The Blackburn Rovers winger started up-front for Ireland alongside Robbie Keane and played a big part in the goal. Duff collected the ball from Roy Keane and sprayed it out wide for Finnan, who set-up McAteer. The Dubliner was on the edge of the game for long spells but showed his class when in possession with some deft touches and intelligent passes.
When Robbie Keane was substituted after Kelly was sent-off, Duff was Ireland’s lone forward and he made the most of the limited service he received.
He relieved pressure for his teammates, winning free-kicks high up the pitch to help Ireland catch their breath and get up the field.
Robbie Keane – 7
You would imagine that hoofing the ball towards five-foot-nine Robbie Keane while he was being marked by six-foot-three Jaap Stam, then one of the world’s best defenders, would not be a smart tactic for Ireland. And it probably wasn’t.
Yet, the Dubliner got the better of Stam on several occasions, using his intelligence and movement to anticipate where the ball would land while dragging the physically imposing Dutch defender out of position.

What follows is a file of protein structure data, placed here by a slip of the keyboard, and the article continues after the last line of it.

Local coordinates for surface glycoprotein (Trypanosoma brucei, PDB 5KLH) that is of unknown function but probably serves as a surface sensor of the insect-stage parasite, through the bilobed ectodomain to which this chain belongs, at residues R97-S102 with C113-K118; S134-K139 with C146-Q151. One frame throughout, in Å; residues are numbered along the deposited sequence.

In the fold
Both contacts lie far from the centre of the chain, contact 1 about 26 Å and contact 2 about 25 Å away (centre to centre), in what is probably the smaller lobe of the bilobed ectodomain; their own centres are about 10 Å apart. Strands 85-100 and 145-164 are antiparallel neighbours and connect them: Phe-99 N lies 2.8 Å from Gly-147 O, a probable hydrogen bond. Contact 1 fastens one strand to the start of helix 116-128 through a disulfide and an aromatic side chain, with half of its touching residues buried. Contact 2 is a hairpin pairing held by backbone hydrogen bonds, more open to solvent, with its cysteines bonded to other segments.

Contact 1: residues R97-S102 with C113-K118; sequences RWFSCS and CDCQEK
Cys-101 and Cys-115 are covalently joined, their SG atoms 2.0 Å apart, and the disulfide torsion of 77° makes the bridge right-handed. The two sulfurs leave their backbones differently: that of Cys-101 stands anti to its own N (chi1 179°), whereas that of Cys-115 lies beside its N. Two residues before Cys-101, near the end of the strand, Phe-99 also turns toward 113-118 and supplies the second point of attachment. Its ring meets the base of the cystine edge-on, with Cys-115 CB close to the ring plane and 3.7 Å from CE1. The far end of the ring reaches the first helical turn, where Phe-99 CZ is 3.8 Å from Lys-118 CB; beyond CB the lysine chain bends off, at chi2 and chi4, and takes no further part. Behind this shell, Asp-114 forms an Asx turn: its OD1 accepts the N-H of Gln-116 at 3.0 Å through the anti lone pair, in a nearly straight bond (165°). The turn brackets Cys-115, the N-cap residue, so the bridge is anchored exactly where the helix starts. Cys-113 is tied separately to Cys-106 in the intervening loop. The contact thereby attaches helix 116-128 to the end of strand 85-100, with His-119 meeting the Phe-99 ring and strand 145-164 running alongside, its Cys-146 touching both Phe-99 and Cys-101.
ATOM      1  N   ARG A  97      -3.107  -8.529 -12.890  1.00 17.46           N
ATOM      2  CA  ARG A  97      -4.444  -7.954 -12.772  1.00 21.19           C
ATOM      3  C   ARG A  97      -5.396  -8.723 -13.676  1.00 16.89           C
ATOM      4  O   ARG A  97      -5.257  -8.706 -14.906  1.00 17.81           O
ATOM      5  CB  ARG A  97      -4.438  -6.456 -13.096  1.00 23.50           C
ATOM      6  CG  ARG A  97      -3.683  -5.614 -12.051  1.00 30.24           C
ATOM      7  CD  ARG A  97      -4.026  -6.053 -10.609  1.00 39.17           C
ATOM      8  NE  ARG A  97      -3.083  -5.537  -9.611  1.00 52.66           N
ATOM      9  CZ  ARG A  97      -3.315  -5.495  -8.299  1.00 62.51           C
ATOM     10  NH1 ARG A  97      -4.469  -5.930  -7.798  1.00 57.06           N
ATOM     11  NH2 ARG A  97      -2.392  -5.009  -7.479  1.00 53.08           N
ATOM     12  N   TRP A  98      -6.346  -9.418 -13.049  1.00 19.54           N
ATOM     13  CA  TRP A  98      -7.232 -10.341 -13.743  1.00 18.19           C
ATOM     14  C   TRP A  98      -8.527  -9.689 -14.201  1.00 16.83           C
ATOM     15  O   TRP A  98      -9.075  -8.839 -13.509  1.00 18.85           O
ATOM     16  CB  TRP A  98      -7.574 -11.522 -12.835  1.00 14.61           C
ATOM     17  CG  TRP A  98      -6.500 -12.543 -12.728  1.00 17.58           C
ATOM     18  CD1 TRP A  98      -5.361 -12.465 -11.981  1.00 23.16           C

Robbie was a handful. He tested Van der Saar with a couple of shots, linked up well with Duff and Kilbane and helped his team by dropping deep and winning the ball.
However, McCarthy decided to take him off for Finnan in a tactical move after Kelly was sent-off. The Ireland manager got lucky, as Keane should have remained up-front, with Duff on the left and Kilbane coming off for Finnan.
Steve Finnan – 7
He had a few shaky moments in defence after coming on following Kelly’s dismissal, but Finnan set-up McAteer’s goal with a deft cross to the back-post after gambling with a run forward and creating space for the pass.
Niall Quinn & Andy O’Brien – N/A
Not on long enough to rate.